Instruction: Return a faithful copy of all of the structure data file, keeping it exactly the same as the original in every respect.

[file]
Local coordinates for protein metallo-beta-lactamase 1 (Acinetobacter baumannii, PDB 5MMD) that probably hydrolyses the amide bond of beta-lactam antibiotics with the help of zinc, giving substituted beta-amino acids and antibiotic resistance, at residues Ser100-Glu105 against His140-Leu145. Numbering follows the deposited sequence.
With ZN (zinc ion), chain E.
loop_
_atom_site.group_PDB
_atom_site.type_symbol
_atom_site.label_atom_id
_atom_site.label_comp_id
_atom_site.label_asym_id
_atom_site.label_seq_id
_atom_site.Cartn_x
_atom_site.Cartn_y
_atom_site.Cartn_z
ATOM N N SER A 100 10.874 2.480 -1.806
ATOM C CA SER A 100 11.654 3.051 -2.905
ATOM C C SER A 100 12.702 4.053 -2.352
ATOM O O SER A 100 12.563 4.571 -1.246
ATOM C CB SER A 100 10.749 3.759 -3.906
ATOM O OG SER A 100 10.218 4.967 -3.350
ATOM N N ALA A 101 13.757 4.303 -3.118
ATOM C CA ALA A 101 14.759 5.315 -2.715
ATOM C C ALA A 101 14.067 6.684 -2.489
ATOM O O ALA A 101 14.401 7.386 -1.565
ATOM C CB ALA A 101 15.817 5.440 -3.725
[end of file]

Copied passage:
Local coordinates for protein metallo-beta-lactamase 1 (Acinetobacter baumannii, PDB 5MMD) that probably hydrolyses the amide bond of beta-lactam antibiotics with the help of zinc, giving substituted beta-amino acids and antibiotic resistance, at residues Ser100-Glu105 against His140-Leu145. Numbering follows the deposited sequence.
With ZN (zinc ion), chain E.
loop_
_atom_site.group_PDB
_atom_site.type_symbol
_atom_site.label_atom_id
_atom_site.label_comp_id
_atom_site.label_asym_id
_atom_site.label_seq_id
_atom_site.Cartn_x
_atom_site.Cartn_y
_atom_site.Cartn_z
ATOM N N SER A 100 10.874 2.480 -1.806
ATOM C CA SER A 100 11.654 3.051 -2.905
ATOM C C SER A 100 12.702 4.053 -2.352
ATOM O O SER A 100 12.563 4.571 -1.246
ATOM C CB SER A 100 10.749 3.759 -3.906
ATOM O OG SER A 100 10.218 4.967 -3.350
ATOM N N ALA A 101 13.757 4.303 -3.118
ATOM C CA ALA A 101 14.759 5.315 -2.715
ATOM C C ALA A 101 14.067 6.684 -2.489
ATOM O O ALA A 101 14.401 7.386 -1.565
ATOM C CB ALA A 101 15.817 5.440 -3.725